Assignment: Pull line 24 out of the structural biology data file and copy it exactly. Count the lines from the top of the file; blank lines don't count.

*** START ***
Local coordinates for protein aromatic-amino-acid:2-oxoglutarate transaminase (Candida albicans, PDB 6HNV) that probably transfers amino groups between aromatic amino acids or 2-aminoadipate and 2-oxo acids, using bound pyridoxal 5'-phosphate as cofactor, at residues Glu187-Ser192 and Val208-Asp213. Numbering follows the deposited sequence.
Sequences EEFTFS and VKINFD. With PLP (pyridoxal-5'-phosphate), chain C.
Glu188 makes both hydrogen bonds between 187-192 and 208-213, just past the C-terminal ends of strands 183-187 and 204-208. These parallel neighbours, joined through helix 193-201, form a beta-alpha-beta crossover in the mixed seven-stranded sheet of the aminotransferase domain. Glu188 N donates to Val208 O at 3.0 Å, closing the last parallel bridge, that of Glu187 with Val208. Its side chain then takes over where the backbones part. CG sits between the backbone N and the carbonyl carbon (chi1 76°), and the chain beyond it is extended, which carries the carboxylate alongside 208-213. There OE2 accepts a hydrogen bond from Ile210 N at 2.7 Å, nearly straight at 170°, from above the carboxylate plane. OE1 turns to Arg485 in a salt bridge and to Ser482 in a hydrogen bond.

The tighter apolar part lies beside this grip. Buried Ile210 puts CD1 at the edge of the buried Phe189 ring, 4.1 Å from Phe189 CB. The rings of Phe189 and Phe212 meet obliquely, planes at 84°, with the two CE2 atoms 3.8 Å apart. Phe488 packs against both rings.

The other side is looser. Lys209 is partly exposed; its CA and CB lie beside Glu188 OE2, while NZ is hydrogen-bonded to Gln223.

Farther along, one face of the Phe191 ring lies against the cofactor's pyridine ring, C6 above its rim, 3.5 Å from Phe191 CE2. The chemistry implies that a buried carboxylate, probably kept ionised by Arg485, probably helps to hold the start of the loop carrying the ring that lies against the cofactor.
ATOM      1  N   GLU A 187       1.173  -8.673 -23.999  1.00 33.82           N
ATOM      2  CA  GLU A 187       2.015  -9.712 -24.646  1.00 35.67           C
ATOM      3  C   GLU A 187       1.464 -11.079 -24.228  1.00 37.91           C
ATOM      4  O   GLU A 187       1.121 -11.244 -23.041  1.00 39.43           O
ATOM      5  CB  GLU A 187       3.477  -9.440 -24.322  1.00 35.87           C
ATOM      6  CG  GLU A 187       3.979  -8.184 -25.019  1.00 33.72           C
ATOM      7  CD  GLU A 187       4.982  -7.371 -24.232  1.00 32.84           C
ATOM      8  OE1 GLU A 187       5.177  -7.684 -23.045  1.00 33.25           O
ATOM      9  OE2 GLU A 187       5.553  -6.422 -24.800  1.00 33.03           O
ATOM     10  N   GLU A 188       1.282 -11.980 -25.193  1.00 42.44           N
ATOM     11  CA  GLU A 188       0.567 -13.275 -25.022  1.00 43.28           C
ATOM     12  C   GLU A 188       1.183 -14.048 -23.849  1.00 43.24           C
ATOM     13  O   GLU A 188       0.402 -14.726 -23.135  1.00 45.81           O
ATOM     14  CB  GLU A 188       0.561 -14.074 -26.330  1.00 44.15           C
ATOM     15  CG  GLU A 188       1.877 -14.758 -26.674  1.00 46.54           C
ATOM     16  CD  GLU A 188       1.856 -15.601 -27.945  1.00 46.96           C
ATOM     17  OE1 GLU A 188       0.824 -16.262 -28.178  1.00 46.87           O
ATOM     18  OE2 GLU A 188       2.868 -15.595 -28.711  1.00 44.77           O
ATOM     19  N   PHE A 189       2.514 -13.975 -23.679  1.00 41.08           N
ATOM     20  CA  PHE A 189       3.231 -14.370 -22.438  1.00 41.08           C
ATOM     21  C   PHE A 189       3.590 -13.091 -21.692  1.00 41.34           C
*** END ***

ATOM     18  OE2 GLU A 188       2.868 -15.595 -28.711  1.00 44.77           O